Work-life balance is the goal of being satisfied with both your work and your life. The term is associated with a desire to maintain a strong work ethic while still having time for things that improve your quality of life such as sleep, rest, health, exercise, family, friends, hobbies, interests, peak experiences and personal reflection. The following are common approaches to work-life balance.
Working conditions include the responsibilities, accountabilities, schedule, work hours, commute, hygiene factors, organizational culture, salary, benefits, autonomy, controls and terms associated with your job or business. Some jobs are simply too demanding and inflexible to allow an individual to achieve the type of lifestyle they want. However, it is increasingly common for firms to offer attractive working conditions in order to compete for talent. Labor laws in many jurisdictions may also help to ensure that most people have reasonable demands placed on them by employers.
Knowledge workers may have significant leverage in shaping their objectives and role. For example, an IT manager may take on work that makes their team valuable without overcommitting. This requires careful estimates, prioritization and negotiation to agree to a reasonable set of objectives with your stakeholders.
Communicating your objectives and what is currently out of scope of your work. Stakeholders may push unreasonable, low value and high risk tasks at you that will disrupt your productivity and work-life balance. Alternatively, stakeholders may simply imagine that you are working on things and then be disappointed when you don't deliver to these unstated expectations. As such, work-life balance often requires an ability to manage expectations for what you will deliver.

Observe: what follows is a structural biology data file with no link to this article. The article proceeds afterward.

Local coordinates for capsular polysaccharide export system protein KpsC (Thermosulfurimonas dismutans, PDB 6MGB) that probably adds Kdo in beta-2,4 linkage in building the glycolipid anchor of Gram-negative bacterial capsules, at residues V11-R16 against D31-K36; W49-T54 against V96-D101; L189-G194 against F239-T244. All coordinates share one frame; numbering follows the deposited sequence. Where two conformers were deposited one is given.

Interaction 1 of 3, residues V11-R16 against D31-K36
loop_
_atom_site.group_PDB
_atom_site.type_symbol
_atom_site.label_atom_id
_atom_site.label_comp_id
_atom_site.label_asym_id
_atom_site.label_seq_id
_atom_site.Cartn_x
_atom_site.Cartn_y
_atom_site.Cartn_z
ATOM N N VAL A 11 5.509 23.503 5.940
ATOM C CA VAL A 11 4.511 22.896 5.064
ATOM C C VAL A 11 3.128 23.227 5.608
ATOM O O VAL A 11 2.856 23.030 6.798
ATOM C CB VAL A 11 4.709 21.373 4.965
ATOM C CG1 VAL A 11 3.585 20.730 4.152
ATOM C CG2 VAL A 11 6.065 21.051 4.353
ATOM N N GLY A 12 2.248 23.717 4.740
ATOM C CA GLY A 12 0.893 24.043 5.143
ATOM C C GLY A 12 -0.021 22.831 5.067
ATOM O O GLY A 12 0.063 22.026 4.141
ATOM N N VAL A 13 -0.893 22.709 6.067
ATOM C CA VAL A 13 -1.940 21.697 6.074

Viewing time as a precious resource and finding ways to use it productivity or rewardingly. Increasing the amount of value you create in an hour of work with techniques such as automation, process improvement and innovation.
Setting a time limit for an activity or work day. For example, a lawyer who works diligently for 9 hours each day and then goes home at 6 P.M. each evening as a matter of principle, even if issues are unresolved.Completely devoting yourself to an activity without distraction. For example, a manager who doesn't accept phone calls or read messages while on a family vacation.
Work-life IntegrationThe idea that if you are passionate about your job that you may see little distinction between your life and your career. For example, an individual who sees no issue with responding to business messages 24/7 because they find their work interesting. Being constantly available may also free up time as you add value as needed as opposed to during rigid hours.
Quality Of Life
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